My previous work includes methods for mapping player behaviors to game-state (here); for developing user-friendly crowd authoring tools (here); and for studying how character and avatar animation can subtly influence players (specifically, concerning naturalness, responsiveness, gaze, and emotions). I am currently studying stylistic motions for character animation at the SIG Center for Computer Graphics with Norm Badler, Sophie Jörg, and Steve Lane. The following video shows some examples I've built over the course of this research.
My resume is available here.
The reel to the left highlights some tool demos from various side projects and papers, specifically, my image painter, puff modeler and volumetric renderer, image-based tree modeling plugin for Maya, and my crowd brush demo from my 2014 I3D paper on macroscopic crowd modeling.
Bayesian Clustering of Player Styles for Multiplayer Games.
Aline Normoyle and Shane T. Jensen, Artificial Intelligence and Interactive Digital Entertainment (AIIDE), 2015
This spring, Ben Sunshine-Hill and I co-presented "How to use machine learning like a responsible adult" at the Game Developer Conference AI Summit in San Francisco. The tutorial aimed to introduce ML to people who've never looked at it before, and I hope people found it inspiring, interesting and educational!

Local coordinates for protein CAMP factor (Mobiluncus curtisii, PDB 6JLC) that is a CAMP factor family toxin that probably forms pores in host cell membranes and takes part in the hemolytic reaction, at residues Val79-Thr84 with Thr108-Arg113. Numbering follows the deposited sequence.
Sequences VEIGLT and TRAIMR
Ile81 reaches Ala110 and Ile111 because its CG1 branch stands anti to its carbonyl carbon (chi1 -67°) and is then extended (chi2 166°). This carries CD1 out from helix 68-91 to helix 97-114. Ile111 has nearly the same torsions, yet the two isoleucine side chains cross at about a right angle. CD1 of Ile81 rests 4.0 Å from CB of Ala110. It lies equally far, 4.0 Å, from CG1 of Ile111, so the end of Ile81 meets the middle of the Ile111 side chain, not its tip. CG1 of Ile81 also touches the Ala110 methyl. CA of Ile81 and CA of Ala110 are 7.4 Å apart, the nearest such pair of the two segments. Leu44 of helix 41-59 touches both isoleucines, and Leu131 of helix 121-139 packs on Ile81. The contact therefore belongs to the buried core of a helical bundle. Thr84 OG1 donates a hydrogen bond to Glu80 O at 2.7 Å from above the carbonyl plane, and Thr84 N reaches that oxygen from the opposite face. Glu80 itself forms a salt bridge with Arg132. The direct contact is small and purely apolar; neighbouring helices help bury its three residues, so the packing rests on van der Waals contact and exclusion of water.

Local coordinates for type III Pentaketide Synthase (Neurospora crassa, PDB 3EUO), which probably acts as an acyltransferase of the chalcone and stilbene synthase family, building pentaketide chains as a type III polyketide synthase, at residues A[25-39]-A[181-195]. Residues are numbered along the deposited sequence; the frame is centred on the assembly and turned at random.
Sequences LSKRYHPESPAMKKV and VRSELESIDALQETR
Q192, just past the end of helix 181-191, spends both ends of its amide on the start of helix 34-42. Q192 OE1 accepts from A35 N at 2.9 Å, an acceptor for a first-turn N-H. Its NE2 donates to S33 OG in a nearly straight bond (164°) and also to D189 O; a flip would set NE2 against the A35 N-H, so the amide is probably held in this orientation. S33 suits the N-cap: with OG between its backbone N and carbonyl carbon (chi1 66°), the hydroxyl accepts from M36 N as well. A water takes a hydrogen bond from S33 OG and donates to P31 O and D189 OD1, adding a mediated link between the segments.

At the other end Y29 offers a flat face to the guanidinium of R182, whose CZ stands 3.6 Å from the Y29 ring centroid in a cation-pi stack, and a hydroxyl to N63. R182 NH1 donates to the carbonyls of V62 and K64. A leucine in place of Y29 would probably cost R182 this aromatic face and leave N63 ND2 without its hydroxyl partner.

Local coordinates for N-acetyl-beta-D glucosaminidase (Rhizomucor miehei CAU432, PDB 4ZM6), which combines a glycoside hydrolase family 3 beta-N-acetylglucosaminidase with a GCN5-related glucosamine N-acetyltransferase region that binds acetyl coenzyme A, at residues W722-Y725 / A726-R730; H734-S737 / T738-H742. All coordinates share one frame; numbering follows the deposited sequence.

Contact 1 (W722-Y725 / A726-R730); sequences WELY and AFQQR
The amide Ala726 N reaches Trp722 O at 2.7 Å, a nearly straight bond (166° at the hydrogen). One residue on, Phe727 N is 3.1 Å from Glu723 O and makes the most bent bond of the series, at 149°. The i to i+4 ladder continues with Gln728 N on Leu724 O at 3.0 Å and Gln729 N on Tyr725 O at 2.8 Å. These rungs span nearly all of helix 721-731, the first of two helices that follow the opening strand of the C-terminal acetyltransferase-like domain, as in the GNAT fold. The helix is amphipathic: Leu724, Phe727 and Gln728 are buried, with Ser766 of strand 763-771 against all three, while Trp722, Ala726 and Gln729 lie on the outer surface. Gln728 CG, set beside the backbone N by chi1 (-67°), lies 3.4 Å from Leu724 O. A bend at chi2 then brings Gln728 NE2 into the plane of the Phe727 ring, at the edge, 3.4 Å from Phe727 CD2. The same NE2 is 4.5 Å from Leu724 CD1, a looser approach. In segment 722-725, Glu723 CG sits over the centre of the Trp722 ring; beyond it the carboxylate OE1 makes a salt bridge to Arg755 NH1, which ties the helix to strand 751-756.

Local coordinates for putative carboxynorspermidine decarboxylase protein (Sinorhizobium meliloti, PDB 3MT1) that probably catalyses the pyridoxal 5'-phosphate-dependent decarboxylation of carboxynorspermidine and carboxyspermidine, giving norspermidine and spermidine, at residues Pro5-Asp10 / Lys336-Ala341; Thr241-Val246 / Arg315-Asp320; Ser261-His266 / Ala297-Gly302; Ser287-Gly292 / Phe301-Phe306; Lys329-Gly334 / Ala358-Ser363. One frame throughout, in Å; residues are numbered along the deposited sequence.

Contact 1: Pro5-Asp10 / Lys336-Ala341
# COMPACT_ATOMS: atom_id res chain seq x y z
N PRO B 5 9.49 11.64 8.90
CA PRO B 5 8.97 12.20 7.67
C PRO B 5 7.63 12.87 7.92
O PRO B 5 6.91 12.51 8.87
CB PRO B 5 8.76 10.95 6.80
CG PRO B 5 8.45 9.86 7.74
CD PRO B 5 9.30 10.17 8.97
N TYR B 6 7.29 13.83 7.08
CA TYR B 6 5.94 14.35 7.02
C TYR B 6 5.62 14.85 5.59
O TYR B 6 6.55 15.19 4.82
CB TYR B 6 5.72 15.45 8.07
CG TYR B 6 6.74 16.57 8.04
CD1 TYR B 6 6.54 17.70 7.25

We won best paper at Motion in
Games last fall in Los Angelos! This paper describes several
experiments we designed to better understand the trade-offs between
responsiveness and character animation in games. Two of our most interesting results were that
players felt most satisfied with our simplest animation controller and that players did not notice the
more naturalistic motions in our highest quality controller, although viewers in a separate survey did.
For more details and
results, see the paper
We have a SAP 2014 paper! This work summarizes our latest experiments investigating how delays in character responsiveness affects players' perception of themselves and the game. In this work, we look at the effects of fixed versus varying delays (e.g. jitter). We find that jitter is noticed by players more than a fixed delay and reduced the perceived motion quality of the character. Both latency and jitter hindered the player's performance, but in different ways. Check out the paper and video for details!
I presented "Stochastic
activity authoring with direct user control" at I3D
in San Francisco this week (March 14th). This technique lets
users easily author background crowd behaviors using a crowd brush. The
video below shows a demo.
An interactive version of the bird demo from the paper is also here.